United Airlines drew strong criticism at a House hearing yesterday for its plan to recapture nearly $1 billion in employe pension funds, a step the company defended as necessary to avoid a hostile takeover. The airline said the move would not result in lost benefits.

United's proposed action, announced Monday, is the largest in a growing trend of terminations of "overfunded" pension plans that has prompted controversy among some lawmakers and labor unions, which see it as a threat to the pension system's stability.

Pension plans, fattened by high interest rates and unexpectedly large returns on investments, have become "the latest pawns in the boardroom takeover game" because companies are hungry to seize the assets, said Rep. Edward R. Roybal (D-Calif.), chairman of the House Select Committee on Aging. Roybal and 15 cosponsors have proposed limiting employers' ability to recapture "excess" pension assets.

Under the Employee Retirement Income Security Act, companies can obtain excess pension assets only after canceling the plans and making new arrangements to fulfill obligations to plan members.

Since 1980, more than 700 firms have recaptured or will recapture more than $7 billion in pension funds, according to the Pension Benefit Guaranty Corp.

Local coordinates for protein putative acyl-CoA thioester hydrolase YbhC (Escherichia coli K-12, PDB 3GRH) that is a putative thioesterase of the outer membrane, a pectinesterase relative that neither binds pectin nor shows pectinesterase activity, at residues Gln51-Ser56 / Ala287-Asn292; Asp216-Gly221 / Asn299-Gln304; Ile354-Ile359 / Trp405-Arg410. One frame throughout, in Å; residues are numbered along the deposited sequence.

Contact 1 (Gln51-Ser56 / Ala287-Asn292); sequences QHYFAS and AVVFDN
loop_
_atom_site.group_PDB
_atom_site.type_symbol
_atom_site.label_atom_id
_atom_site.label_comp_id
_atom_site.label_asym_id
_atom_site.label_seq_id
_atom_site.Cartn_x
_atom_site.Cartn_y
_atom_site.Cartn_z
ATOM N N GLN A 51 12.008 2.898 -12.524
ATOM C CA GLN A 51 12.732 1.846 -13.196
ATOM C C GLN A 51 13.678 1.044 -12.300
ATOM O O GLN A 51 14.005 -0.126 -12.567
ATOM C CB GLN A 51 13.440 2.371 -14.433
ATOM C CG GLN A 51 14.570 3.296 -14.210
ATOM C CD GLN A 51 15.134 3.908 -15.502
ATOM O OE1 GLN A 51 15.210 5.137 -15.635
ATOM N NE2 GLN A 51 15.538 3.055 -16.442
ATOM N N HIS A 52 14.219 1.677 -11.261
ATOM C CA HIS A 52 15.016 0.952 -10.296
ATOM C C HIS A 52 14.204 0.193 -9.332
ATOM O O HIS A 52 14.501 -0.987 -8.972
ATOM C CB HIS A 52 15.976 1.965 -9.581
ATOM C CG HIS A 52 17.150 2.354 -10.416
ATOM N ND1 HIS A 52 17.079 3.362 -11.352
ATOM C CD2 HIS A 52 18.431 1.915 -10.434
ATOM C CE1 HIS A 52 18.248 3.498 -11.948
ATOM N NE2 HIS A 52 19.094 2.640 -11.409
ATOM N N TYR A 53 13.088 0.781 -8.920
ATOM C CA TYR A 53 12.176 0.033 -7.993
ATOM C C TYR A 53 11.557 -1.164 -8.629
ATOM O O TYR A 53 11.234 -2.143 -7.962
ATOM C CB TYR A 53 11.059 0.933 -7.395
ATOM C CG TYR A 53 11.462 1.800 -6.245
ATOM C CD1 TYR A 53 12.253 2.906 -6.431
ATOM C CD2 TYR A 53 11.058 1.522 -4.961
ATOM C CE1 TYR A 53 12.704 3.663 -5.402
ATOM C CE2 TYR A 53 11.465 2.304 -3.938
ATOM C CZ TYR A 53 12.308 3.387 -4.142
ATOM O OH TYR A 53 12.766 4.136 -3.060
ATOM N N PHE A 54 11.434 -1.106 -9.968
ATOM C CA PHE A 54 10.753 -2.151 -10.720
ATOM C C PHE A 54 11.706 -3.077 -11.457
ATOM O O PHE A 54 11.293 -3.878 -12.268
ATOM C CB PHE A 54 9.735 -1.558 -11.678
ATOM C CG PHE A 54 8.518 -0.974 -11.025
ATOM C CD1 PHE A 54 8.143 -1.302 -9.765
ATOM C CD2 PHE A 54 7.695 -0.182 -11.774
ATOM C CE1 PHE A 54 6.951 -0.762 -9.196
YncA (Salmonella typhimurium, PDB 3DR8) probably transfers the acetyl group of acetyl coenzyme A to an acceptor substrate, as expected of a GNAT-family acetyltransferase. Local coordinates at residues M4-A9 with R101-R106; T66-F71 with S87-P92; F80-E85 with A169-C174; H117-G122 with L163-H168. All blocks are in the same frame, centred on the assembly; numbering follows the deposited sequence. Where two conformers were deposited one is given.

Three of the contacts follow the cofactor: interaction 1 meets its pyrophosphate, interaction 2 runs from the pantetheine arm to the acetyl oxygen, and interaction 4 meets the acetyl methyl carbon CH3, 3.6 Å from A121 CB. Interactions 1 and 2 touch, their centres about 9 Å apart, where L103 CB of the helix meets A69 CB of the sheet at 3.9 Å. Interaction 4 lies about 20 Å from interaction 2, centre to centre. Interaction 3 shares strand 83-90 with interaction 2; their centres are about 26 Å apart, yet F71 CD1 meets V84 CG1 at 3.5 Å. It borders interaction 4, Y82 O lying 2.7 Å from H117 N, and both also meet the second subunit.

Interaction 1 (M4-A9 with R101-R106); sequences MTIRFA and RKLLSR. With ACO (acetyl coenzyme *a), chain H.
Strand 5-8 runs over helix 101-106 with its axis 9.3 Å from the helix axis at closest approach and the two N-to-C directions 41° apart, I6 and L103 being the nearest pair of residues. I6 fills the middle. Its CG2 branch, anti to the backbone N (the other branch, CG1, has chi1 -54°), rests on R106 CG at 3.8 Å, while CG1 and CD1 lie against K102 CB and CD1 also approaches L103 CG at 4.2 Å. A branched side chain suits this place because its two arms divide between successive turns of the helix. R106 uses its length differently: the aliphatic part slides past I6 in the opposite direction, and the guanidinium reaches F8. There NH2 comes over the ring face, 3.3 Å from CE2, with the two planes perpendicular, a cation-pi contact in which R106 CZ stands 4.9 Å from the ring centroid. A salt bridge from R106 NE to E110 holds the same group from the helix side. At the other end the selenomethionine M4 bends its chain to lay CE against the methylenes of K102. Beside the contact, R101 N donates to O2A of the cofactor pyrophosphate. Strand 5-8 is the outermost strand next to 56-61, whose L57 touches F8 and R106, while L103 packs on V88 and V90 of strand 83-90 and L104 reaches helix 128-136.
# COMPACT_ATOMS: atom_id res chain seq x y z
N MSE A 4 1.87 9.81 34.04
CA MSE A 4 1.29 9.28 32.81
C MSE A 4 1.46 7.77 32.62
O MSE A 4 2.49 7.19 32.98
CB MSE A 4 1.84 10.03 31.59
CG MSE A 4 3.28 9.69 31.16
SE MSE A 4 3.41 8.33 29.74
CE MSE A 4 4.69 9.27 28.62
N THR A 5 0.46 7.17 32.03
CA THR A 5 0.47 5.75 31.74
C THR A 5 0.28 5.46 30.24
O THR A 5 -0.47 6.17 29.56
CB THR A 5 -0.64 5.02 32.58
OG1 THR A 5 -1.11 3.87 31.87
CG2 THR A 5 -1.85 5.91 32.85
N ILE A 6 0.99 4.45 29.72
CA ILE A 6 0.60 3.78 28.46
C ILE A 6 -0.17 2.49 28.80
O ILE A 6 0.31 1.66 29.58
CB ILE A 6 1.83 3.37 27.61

Critics of the practice contend that removal of such funds could jeopardize the future of some pension plans and that retirees, who often receive fixed-fee annuities, may be deprived of possible future cost-of-living increases. But companies argue that the ability to "recapture" funds is important because firms might otherwise be reluctant to make substantial contributions. In some cases, it may be necessary for a firm's survival, they say.

The Reagan administration last year adopted plan-termination guidelines drafted by the Labor Department, the Internal Revenue Service and the PBGC. The rules are being challenged both in court and in Congress, where critics want them tightened. David Walker, PBGC's acting executive director, testified that if new rules are too strict, they will discourage employers from setting up pensions.

Roybal, Rep. Claude Pepper (D-Fla.) and Sen. Howard Metzenbaum (D-Ohio) denounced United's action, with Pepper calling it a "conspiracy" to divert pension assets to corporate purposes. United said its $962 million pension recapture would be placed in a fund for corporate expansion, including the proposed $750 million purchase of Pan Am's Pacific routes and the purchase of new Boeing planes.

United, in a statement submitted to the joint hearing with the House subcommittee on labor-management relations, said, "All employe benefits will remain intact. No one will receive anything less than they would have if this transaction had not occurred."

The company said its action was unrelated to the 28-day-old strike by its pilots, and said it was designed to stop a takeover. "We know of no effort to seek control of UAL. . . . However, in recent weeks there has been a great deal of activity in UAL Inc. stock, and therefore we believe it is prudent to thwart any potential takeover interests now."

United plans to purchase annuities to cover its 59,600 active and retired plan members.